Controlling Smutgrass with the Weed Wiper
by Brent Sellers, Professor and Interim Center Director, Pasture and Rangeland Weed Management and José Dias, Ph.D. Graduate Student, UF/IFAS Range Cattle Research and Education Center
There are only two herbicide active ingredients labeled for pasture systems in Florida which are active on smutgrass species: glyphosate and hexazinone (e.g. Velpar, Velossa, Hexar). Since applying hexazinone at the recommended rates can be cost-prohibitive for many ranchers, and lack of control that often occurs when rainfall is limited (< 0.25 in.) or excessive (≥ 2.5-3.0 in.) after application, the use of rope-wick and roller applications could be an additional method of smutgrass management.
A preliminary experiment was conducted in 2015 on smutgrass using a 10% v/v glyphosate solution and wiping in two directions. Results were very promising within the year of application, but by the summer of 2016 almost every smutgrass clump had recovered, indicating that the glyphosate concentration was not high enough to control the entire plant. We initiated a study in 2017 at two separate established bahiagrass pastures in Hardee and Highlands counties. Our main objectives were 1) to determine the activity of different glyphosate and hexazinone concentrations using the weed-wiper; and 2) to determine the effects of mowing on the activity of glyphosate with the weed-wiper. We evaluated two mowing treatments (mowed and un-mowed) and six herbicide treatments (glyphosate at 17.5, 35 and 70% v/v; hexazinone at 15, 30, and 60% v/v) applied in one or two directions.
Approximately 30 days prior to applying glyphosate with the wiper, half of the treated area was mowed to a 4-inch stubble height. Herbicides mixed at the proper concentration and applied in either one direction or two directions (opposite) by adjusting the wiper so that it was at least 2-inches above the bahiagrass canopy. Smutgrass control was determined by comparing pre-treatment plant density with post-treatment plant density in the center of each plot at 365 days after treatment.
Complete control of smutgrass was achieved at the Hardee County location using hexazinone at 30 and 60% when wiped onto non-mowed smutgrass in two directions (Figure 1). However, wiping these concentrations onto mowed smutgrass resulted in less than 80% control. Glyphosate performed poorly at this location and did not provide more than 40% control. Complete control of smutgrass was not achieved at the Highlands County location. Glyphosate at 35% v/v wiped in two directions onto mowed smutgrass provided the highest level of control, but it did not exceed 75% (Figure 2). Conversely, this same concentration applied in only one direction resulted in only 31% control. Hexazinone (60% v/v) applied in two directions onto mowed or non-mowed smutgrass resulted in 45-53% control, but this concentration applied onto non-mowed smutgrass in one direction resulted in 34% control.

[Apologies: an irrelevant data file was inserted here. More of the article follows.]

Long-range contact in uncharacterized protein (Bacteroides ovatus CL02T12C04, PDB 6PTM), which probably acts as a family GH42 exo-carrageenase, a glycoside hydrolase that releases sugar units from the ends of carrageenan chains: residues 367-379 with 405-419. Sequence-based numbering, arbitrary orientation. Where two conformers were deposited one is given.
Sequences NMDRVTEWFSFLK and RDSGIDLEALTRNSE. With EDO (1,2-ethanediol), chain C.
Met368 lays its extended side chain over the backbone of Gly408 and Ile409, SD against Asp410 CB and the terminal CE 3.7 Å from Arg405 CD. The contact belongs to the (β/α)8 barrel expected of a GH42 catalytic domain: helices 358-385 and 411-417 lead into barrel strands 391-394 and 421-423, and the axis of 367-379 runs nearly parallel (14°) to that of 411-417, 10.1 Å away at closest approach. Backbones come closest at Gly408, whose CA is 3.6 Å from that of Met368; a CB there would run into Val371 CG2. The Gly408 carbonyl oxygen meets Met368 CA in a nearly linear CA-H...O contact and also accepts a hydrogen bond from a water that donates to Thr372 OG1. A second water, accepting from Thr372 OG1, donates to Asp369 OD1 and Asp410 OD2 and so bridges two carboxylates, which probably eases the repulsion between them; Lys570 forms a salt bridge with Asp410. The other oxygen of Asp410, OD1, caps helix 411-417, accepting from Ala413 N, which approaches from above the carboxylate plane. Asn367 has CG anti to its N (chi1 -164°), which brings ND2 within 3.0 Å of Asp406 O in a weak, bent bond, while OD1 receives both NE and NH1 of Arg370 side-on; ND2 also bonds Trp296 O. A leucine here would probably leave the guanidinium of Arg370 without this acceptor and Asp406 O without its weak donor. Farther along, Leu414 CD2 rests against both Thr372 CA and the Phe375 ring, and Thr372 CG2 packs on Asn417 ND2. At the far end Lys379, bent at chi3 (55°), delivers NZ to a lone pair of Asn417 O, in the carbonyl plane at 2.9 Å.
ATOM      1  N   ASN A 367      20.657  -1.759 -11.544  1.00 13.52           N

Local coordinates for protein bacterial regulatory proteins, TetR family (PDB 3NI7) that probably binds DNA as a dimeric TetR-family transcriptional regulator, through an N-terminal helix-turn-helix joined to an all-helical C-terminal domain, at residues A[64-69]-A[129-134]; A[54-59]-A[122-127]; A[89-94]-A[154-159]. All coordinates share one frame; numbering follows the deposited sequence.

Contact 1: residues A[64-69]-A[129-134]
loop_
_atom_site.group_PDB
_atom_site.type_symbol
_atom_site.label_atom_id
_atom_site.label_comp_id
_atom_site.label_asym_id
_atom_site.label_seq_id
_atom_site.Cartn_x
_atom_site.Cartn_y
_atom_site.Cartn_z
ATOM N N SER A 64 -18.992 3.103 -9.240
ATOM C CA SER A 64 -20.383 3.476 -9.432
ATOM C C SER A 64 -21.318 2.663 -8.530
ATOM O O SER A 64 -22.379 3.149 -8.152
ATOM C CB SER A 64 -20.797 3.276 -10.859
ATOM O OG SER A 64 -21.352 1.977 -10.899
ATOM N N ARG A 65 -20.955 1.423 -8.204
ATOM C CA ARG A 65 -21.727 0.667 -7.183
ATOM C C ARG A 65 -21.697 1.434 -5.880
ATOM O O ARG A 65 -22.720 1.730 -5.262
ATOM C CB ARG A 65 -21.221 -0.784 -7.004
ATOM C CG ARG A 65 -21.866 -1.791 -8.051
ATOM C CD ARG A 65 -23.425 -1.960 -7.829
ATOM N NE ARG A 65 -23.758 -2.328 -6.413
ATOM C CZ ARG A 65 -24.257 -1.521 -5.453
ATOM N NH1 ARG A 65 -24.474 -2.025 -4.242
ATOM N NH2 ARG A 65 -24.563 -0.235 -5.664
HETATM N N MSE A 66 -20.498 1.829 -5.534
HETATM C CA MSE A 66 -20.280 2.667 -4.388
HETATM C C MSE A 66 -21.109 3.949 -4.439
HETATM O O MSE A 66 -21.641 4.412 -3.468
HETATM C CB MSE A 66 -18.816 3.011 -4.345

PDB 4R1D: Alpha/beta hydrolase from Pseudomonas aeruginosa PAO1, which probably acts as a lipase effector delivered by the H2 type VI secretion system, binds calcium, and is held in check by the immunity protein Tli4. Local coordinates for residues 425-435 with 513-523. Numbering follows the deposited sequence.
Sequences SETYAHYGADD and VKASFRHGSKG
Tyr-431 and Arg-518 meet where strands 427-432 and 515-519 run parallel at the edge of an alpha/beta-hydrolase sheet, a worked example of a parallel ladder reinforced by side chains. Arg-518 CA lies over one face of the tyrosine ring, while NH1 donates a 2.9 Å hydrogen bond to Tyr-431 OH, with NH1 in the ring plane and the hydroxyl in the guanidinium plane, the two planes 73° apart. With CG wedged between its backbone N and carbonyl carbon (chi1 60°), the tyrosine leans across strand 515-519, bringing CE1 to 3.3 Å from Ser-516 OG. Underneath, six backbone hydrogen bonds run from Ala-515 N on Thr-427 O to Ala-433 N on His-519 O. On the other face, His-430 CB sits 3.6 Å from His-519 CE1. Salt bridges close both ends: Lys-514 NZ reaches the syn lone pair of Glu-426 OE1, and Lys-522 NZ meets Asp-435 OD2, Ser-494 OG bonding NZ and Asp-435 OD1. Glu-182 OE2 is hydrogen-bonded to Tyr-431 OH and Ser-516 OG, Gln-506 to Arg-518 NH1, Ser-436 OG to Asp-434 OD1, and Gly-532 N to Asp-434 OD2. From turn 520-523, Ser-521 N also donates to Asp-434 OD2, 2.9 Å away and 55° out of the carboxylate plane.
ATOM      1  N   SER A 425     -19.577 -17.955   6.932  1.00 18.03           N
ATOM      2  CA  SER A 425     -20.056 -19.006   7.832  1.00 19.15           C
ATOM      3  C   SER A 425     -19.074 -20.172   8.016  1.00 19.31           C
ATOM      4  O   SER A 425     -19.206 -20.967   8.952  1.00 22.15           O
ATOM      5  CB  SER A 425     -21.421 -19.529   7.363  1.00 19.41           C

The lack of activity of glyphosate at these rates is surprising, considering we were observing good activity during the year of application at all rates of glyphosate. The level of hexazinone activity we have observed is also surprising. Since hexazinone provided the best control at the Hardee County location and the second best control at the Highlands County location when wiped in two directions, perhaps hexazinone is the better tool for wiping smutgrass during the rainy season. This is because we know that the best activity from hexazinone occurs following rainfall to incorporate the herbicide into the root zone. Without rainfall and active smutgrass growth, control of smutgrass will likely be minimal.
Control of smutgrass using glyphosate in the wiper may be best accomplished during the late spring prior to the rainy season. During this time period, smutgrass is growing a bit faster than bahiagrass and the bahiagrass tends to be shorter and over-grazed. This provides a much greater height differential between smutgrass and bahiagrass allowing the wiper to be lowered and cover more of the smutgrass plant with herbicide. Our experiments were conducted in July, and having significant height differential between smutgrass and bahiagrass was difficult. This may be one of several reasons why there were so many differences between our two experimental sites.
Overall, the use of a weed-wiper appears to be fairly easy. However, there are definitely challenges when using this technology and we often refer to this method of weed management as an “art” rather than a science. We have found that it takes significant practice and patience when using the weed wiper. This ensures that you have sufficient herbicide solution on the wiper as well as enough growth of the target weed to ensure proper herbicide interception while limiting the interception of non-target, desirable plants. Furthermore, some plants grow faster than others, and not all plants will be controlled within the same year. Therefore, it will likely take multiple years of wiper applications for satisfactory control. In closing, be sure to follow the herbicide labels as there are restrictions when using glyphosate with the weed wiper. For example, the Roundup PowerMax II™ label indicates that livestock should be removed prior to application, with a 3-day grazing restriction, and that it should not be applied to more than 10% of the total field area at any one time.
Learn more about this topic at the upcoming UF/IFAS Range Cattle REC Field Day – Smutgrass Management Using the Weed Wiper and Haylage Management. This free event will be held at the Center on June 27. Click here to view a flyer with details and registration link.